Richard Cohen, SPLC, July 19, 2016
Each year, the Southern Poverty Law Center, of which I am the president, compiles and publishes a census of domestic hate groups.
In recent weeks, we’ve received a number of requests to name Black Lives Matter a hate group, particularly in the wake of the murders of eight police officers in Dallas and Baton Rouge. Numerous conservative commentators have joined the chorus. There is even a Change.org petition calling for the hate group label.
In our view, these critics fundamentally misunderstand the nature of hate groups and the BLM movement.
Generally speaking, hate groups are, by our definition, those that vilify entire groups of people based on immutable characteristics such as race or ethnicity. Federal law takes a similar approach.
While it’s no surprise, given our country’s history, that most domestic hate groups hold white supremacist views, there are a number of black organizations on our hate group list as well.
We have heard nothing remotely comparable to the NBPP’s bigotry from the founders and most prominent leaders of the Black Lives Matter movement and nothing at all to suggest that the bulk of the demonstrators hold supremacist or black separatist views. Thousands of white people across America–indeed, people of all races–have marched in solidarity with African Americans during BLM marches, as is clear from the group’s website. The movement’s leaders also have condemned violence.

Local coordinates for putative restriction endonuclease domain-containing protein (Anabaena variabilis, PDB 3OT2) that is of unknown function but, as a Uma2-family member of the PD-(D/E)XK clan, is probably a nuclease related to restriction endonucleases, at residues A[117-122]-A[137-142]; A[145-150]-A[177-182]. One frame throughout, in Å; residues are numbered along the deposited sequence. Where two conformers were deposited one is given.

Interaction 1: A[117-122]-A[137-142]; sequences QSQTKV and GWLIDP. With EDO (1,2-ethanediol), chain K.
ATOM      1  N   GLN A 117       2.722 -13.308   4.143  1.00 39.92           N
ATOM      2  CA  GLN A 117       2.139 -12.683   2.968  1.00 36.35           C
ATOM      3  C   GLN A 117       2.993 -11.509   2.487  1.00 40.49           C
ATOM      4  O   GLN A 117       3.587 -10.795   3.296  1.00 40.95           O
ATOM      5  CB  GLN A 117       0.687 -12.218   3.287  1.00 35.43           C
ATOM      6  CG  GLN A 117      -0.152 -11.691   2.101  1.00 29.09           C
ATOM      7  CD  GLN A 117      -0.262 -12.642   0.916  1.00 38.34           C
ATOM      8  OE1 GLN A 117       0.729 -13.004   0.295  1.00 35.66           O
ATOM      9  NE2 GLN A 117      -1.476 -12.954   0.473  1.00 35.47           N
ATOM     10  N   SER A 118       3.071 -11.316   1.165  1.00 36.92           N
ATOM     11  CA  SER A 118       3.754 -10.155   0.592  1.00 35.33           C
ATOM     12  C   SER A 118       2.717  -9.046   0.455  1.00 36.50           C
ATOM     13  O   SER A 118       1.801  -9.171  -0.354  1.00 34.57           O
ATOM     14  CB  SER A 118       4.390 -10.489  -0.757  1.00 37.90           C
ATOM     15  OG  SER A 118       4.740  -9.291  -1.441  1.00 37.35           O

There’s no doubt that some protesters who claim the mantle of Black Lives Matter have said offensive things, like the chant “pigs in a blanket, fry ‘em like bacon” that was heard at one rally. But before we condemn the entire movement for the words of a few, we should ask ourselves whether we would also condemn the entire Republican Party for the racist words of its presumptive nominee–or for the racist rhetoric of many other politicians in the party over the course of years.